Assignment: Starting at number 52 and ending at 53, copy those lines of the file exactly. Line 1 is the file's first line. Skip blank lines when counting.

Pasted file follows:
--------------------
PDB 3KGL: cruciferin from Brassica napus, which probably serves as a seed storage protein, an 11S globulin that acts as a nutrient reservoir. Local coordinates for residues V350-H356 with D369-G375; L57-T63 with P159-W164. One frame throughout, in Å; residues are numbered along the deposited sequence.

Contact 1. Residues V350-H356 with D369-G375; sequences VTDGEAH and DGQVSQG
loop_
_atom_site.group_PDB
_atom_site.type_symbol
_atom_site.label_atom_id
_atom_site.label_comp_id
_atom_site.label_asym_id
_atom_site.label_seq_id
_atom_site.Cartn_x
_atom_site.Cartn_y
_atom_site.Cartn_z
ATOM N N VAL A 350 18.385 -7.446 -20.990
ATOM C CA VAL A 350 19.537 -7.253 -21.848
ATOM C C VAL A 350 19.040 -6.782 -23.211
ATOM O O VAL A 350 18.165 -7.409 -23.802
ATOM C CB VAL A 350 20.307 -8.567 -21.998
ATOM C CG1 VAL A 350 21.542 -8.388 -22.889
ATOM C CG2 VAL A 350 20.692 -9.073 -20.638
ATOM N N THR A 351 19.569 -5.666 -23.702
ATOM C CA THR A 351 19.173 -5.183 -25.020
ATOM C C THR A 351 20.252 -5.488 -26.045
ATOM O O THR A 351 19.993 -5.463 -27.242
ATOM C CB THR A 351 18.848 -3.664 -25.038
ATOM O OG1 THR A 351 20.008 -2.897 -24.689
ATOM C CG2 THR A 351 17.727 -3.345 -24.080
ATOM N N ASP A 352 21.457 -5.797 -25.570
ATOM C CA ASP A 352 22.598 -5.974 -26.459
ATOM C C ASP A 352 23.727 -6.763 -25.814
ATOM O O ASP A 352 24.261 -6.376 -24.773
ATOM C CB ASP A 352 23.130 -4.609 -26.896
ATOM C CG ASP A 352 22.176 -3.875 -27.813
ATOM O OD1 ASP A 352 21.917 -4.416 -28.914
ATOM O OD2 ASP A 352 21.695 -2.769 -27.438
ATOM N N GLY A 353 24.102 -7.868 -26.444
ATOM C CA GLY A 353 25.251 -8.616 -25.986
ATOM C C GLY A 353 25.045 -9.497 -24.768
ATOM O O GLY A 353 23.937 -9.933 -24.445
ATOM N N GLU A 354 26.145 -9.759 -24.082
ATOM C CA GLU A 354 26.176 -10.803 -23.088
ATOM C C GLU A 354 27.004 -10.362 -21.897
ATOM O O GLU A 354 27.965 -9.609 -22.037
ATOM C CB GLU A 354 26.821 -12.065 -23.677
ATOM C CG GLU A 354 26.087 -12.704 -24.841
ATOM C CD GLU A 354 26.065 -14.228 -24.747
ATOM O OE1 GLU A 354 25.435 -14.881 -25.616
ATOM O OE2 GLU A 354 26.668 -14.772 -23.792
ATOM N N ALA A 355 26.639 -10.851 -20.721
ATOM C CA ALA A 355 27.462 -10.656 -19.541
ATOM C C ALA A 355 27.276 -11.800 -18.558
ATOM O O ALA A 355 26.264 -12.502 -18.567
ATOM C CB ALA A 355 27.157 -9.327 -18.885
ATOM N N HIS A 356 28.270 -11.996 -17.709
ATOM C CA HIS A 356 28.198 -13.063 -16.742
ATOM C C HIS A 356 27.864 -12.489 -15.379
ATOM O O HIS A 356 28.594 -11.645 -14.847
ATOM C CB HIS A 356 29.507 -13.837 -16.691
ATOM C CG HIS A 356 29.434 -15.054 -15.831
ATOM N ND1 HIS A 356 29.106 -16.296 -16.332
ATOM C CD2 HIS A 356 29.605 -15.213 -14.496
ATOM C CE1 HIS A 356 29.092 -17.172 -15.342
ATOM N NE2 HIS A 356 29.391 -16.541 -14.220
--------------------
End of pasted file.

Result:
ATOM C CB ALA A 355 27.157 -9.327 -18.885
ATOM N N HIS A 356 28.270 -11.996 -17.709